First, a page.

Domestic Violence Restraining Order Defense

If you have been served with a temporary restraining order from the family court, it is crucial that you read the order and follow it. The 14th amendment guarantees you a right to a hearing on the merits of whether the temporary order should become a permanent one. Restraining orders are a very serious matter and can effect your life up to 5 years. You need to be proactive and hire the best defense attorney you can afford. Having us on your side levels the playing field, especially when most of the petitioners are self represented.

Hearing – Remember the Date

It is very important that you go to your hearing. If you do not go to court, the judge can make the restraining order without hearing your side of the story. And the order can last up to 3 years. The date of the hearing is listed on the DV-109 notice under section #3.

Answer Allegations 

You should properly fill out a DV-120 (Response To Request for Domestic Violence Restraining Order). The information you provide in this form will be read by a judge. You need to convey your side of the story in the most persuasive manner. Although you may choose to write a response personally, please remember your reader (a judge). Having a well written response always makes a reader more appreciative and a writer more believable.

Remember to attach all of the evidence and exhibits to the response. Properly cite the exhibits in your response, so it is easy for the judge to read your paperwork.

If you also have a criminal case related to the abuse or violence in this case, it is very important you talk to an attorney. Anything you say or write in the domestic violence restraining order case can be used against you in your criminal case. Turn in the DV-120 paperwork to the court’s clerk and properly serve the other opposing party.

Hearing/Response – What Should You Say

1. You need to expose the lies in the restraining order request. If something is a completely false accusation, you need to write it in your response and bring it to judge’s attention. Lies can be proven by witness statements or other evidence. It is better to expose a lie with evidence rather than your own statement. Look through your emails, phone records, police reports and other evidence to contradict the petitioner’s allegations.  We have seen our clients be in two places at the same time according to petitioners.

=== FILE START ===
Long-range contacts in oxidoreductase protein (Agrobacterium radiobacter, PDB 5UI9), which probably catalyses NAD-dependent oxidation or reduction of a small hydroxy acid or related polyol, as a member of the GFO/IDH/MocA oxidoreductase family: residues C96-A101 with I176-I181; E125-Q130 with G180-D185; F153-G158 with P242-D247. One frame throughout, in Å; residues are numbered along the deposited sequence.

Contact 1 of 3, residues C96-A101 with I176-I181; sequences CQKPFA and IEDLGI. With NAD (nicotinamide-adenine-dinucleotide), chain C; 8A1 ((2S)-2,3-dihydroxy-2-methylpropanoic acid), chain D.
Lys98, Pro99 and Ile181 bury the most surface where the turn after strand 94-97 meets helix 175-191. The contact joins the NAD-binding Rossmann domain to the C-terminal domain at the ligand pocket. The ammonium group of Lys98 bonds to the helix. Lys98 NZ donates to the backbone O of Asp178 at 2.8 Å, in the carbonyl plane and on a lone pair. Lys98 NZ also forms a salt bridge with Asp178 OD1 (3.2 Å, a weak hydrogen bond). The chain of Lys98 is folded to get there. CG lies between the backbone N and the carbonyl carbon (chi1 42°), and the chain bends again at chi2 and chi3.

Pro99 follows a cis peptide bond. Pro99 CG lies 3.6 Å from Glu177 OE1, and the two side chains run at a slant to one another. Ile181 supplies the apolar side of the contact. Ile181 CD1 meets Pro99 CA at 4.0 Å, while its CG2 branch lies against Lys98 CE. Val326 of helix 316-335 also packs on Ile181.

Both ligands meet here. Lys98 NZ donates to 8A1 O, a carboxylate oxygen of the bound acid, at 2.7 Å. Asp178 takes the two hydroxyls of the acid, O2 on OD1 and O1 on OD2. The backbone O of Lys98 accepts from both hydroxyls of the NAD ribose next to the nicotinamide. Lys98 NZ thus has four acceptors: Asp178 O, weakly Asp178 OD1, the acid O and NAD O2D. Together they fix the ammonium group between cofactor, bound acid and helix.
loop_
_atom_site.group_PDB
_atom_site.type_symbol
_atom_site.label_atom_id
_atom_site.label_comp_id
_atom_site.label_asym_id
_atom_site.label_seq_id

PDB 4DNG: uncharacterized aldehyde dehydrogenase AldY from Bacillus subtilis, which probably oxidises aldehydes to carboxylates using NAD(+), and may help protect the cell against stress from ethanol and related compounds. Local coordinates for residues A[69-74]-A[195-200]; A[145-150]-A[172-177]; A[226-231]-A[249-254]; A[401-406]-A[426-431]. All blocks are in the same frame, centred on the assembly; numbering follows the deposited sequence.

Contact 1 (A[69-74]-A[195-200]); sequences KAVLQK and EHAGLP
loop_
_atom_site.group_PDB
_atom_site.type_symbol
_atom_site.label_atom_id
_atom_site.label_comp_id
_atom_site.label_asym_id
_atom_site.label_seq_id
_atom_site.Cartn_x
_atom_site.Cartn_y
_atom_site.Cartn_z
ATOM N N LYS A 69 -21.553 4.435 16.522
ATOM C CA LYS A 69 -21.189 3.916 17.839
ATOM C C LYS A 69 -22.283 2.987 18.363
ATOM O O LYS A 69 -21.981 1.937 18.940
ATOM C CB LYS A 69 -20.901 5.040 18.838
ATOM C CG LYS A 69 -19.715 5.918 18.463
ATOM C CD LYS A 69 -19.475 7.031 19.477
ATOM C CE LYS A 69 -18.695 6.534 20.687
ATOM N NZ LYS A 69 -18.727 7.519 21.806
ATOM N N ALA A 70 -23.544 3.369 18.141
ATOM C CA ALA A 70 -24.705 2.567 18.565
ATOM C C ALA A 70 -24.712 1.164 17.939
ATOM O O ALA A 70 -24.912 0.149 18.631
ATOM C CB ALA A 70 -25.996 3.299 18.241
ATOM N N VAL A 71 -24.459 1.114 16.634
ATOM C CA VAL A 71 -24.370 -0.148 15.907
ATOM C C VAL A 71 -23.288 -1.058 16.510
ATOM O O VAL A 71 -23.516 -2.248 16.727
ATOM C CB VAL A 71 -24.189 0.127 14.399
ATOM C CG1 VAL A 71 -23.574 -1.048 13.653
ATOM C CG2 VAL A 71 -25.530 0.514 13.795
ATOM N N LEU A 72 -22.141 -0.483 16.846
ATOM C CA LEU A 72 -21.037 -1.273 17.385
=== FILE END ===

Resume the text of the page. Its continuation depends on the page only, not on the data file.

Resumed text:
Also, look at the evidence provided with the R/O request by the petitioner. If there were physical altercations, are police and medical reports attached? If there are “abusive” text messages or phone calls, is that evidence attached.

2. Do not forget to look for contradictions within the allegations. Petitioner might state that there has been physical abuse, yet on the next page state that you only had verbal altercations. Petitioner might state that you were violent on a certain day, but the text messages from that day make it seem that you were friendly. 

3. Make sure alleged dates, times, and places of the “abuse” make sense. It sounds so simple, but petitioners often overlap incidents. If the petitioner cannot remember the “abuse,” then why should the court believe him/her?

4. Be prepared for new allegations at the hearing. Petitioners often state new instances of abuse or violations of temporary retraining order. Listen to petitioner carefully and take notes. You need to be able to point out that the new allegations are false or exaggerated. 

5. Familiarize yourself with the law. The petitioners needs to meet a legal standard under the law. If the petitioner states the abuse, but it does not meet the legal definition of abuse, then the restraining order should not be granted. This is where it especially helps to have an experienced attorney on your side. 

6. Do not forget to tell the judge about yourself, focusing on the positives. Most respondents take a defensive position during the hearing. The judge is also interested in you as a person. The judge needs to hear that you may be a busy individual with a full time job, you take your children to school and sport activities, or you are afraid of losing mutual friends.

7. Find petitioner’s alternative motive. If you have evidence to prove that the petitioners just wants to keep the children away from you or get vengeance. The petitioner might be trying to get custody of the children or get a head start on the divorce proceedings. These examples should NOT be reasons for a restraining order. Unfortunately, people often misuse our judicial system. You might have text messages stating that if you don’t do something then the petitioner will file a restraining order. It is important to have actual evidence in proving ulterior motive. Telling the judge of the motive without evidence will not yield results. 


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